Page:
The Fall reflects the existentialist claim that there is no objective truth. What we think of as fact is a set of beliefs. In fact, that novel’s main conflict arises from those beliefs being shaken by the narrator. This narrator then concludes, almost jovially, that truth is overrated. For one, it’s boring. It’s also not that useful. According to the narrator, "truth," as we think of it, isn’t always as illuminating as lies.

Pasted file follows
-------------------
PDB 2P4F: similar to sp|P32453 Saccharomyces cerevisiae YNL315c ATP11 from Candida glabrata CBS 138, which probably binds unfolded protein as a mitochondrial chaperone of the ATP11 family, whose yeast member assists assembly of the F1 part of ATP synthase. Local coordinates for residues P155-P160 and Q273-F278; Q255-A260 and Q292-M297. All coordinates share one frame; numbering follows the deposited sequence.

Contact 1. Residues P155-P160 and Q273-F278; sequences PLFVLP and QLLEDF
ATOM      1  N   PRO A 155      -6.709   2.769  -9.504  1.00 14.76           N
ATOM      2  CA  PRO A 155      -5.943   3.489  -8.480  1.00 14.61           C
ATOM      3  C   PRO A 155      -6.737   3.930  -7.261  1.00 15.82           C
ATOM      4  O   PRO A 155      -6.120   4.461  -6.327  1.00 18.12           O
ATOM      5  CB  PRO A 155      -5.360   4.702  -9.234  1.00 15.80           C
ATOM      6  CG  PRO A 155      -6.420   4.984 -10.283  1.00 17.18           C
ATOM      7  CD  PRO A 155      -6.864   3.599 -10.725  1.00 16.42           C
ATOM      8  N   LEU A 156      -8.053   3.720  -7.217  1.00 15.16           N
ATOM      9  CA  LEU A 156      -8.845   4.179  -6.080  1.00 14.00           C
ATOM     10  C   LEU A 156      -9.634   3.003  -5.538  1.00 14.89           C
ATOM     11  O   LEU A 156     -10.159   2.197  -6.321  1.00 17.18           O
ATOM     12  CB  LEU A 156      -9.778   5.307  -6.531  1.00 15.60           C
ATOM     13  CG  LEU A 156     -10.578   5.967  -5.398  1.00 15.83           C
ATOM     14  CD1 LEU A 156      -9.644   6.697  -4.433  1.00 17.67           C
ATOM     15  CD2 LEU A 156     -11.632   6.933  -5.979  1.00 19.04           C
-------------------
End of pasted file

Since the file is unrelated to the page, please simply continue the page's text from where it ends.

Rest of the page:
Jean-Baptiste’s purpose in confessing his sins to you is to garner understanding. He fears nothing more than isolation.